4. The Wicked Farleys -- Fitchburg, MA -- Holiday Matinee Compilation 001 (2000)
1. Dinosaur Jr. -- Whatever's Cool With Me -- Whatever's Cool With Me (1991)
2. The Pernice Brothers -- One Foot In The Grave -- Yours, Mine & Ours (2003)
3. Jon Brion -- I Believe She's Lying -- Meaningless (2001)
4. Buffalo Tom -- For All To See -- No Alternative (1993)
5. The Elevator Drops -- Be A Lemonhead -- Pop Bus (1996)
6. Speedy Ortiz -- Taylor Swift -- Taylor Swift single (2012)
7. Autochrome -- Hands Over The City -- Separation Realms (2012)
8. Bedroom Eyes -- Garmonbozia -- What Are You Wrong With (2012)
9. Drop Nineteens -- Winona -- Delaware (1992)
10. Karate -- New Martini -- In Place Of Real Insight (1997)
11. Come -- Yr Reign -- Don't Ask, Don't Tell (1994)
12. The Dambuilders -- Colin's Heroes -- Encededor (1994)
13. Cathode -- Sleeping And Breathing -- Sleeping And Breathing (1999)
...and the following songs got a victory lap...
14. Orbit -- Paper Bag -- Libido Speedway (1997)
15. Sebadoh -- Sixteen -- Bubble And Scrape (1993)
16. Juliana Hatfield -- Raisans -- Forever Baby EP (1992)
17. Varsity Drag -- Summertime -- For Crying Out Loud (2006)
18. Lemonheads -- Paint -- Favorite Spanish Dishes EP (1990)
19. The Beatings -- Villains -- Holding On To Hand Grenades (2005)
Posted by Jay Breitling at 7/25/2012 08:58:00 AM
July 22, 2012
This Is Happening: WFNX Boston Accents Funeral Party Three-Night Throwdown Tomorrow, Tuesday, Wednesday
So this, quite obviously, and to quote the late, great LCD Soundsystem, this is happening. Three nights, twelve bands, DJs, beers, tea, pickles, and everyone you've ever known, sweating it out to the newies to celebrate the life and times of Boston's WFNX and the station's long-running local music showcase Boston Accents. In a fitting tribute, live sets the next three days will come from the titans of Now Boston, including Clicky Clicky faves Earthquake Party! Monday night and Soccer Mom Tuesday night. It's all going to be epic.
We are honored to have been asked along with our usual new-music disc-slinger Brad Almanac to DJ between the live sets of the Funeral Party Tuesday night. And we've already curated killer playlists that sum up our favorite Boston music of the last 20 years. Not exactly easy to do, but certainly a lot of fun. We're guessing that you can't guess what the first song we play will be. Here's an anagram: Bagpiper Abort. How is there not an actual Boston band called Bagpiper Abort? Life, man smh...
There was a time when you could buy a three-day pass to this titanic soirée, and that time may have passed you by: we don't know. What we do know is attendance to this is non-optional. We all felt the icy grip of the lobotomized radio overground Friday at 7PM when WFNX's final DJ signed off and the station went on terrestrial death-support. We can rock that feeling away. Be at Great Scott tomorrow night when the FP kicks off, stick around through Wednesday to feel the full effect of the high, and then, well, take the rest of the week off, because face it, you're going to be wasted at that point.
Do stop by the DJ booth Tuesday night. We'll play one for you (sort of/not really). And speaking of playing: Boston Accents' own Michael Marotta pieced together a digital comp to celebrate and promote the Funeral Party, with one track from each of the 12 acts performing. You can stream the whole thing via the embed below. Turn it on. Turn it on, turn it on again. Here's the Facebook event page. And because we just can't help ourselves: here's The Cure performing "Funeral Party" from their epoch-defining, absolutely un-eff-withable 1981 album Faith. It's not "Let's Go To Bed," but it is the more appropriate number. Maybe?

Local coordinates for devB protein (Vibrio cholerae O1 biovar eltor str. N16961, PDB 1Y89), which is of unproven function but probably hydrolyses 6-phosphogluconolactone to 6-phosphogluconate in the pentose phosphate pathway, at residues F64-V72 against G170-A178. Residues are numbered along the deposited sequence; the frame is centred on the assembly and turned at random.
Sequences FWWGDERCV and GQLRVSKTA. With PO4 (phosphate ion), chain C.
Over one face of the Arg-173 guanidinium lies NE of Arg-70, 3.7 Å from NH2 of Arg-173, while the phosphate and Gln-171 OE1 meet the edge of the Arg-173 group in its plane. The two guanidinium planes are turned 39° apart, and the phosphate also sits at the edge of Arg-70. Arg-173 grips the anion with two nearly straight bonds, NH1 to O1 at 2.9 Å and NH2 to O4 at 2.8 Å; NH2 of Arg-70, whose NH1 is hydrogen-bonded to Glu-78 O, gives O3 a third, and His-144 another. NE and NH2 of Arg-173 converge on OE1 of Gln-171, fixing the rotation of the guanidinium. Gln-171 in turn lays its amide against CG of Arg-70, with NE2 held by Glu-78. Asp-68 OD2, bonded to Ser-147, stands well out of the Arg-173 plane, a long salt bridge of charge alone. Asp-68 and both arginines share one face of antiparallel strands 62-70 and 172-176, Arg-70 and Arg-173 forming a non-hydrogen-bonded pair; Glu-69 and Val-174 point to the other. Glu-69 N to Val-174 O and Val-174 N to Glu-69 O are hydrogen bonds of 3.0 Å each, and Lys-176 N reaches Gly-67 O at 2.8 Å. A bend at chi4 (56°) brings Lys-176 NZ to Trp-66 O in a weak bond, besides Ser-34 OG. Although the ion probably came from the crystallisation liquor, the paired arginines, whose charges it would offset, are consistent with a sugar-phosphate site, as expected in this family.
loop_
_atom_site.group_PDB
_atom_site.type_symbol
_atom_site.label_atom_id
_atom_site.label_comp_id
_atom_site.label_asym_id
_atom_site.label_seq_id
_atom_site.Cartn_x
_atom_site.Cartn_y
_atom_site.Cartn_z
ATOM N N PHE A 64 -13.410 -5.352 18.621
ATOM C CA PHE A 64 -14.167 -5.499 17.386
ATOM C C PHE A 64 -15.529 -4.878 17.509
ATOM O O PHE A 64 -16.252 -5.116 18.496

Posted by Jay Breitling at 7/22/2012 11:08:00 PM
July 21, 2012
>> We only discovered it about 12 hours ago (as of this writing Friday night), but we're already on our seventh listen to the massive forthcoming 10" EP from Norway's towering post-rock heroes, Youth Pictures Of Florence Henderson. The Oslo-based septet's new collection Small Changes We Hardly Notice, exclusively premiered at Alternative Press here Friday, touts four spine-tingling numbers that deftly synthesize orchestral post-rock sounds with desperate and beautiful, classic midwestern-styled emo. Earnest and intense opener "All I Remember Is Punk Rock" pairs punchy rhythm tracks with shimmering guitars and reverbed horns and strings, but it is the powerfully evocative vocals that will unleash cascades of goosebumps across the listener's skin as gears shift, crescendos blossom, cymbals tear across the top of the mix, horns call like far-off sirens. It's mind-blowing; it's what you wish Built To Spill or Modest Mouse sounded like in this millenium, instead of what they've been doing (you know you do). We last heard from Youth Pictures Of Florence Henderson way back in 2010, when the collective issued a self-titled sophomore set that we wrote about right here. Small Changes We Hardly Notice is being released domestically by Count Your Lucky Star Records, which is taking pre-orders for an August release right here. The Count Your Lucky Stars release is in a limited edition of 500 discs, 150 black and 350 electric blue, that come packaged with a download code. We found an embed of the opening track at Soundcloud (which we hope is legitimately posted there, guys), so do yourself a favor and stream "All I Remember Is Punk Rock" below, and then click over to Count Your Lucky Stars to pre-order the full-release.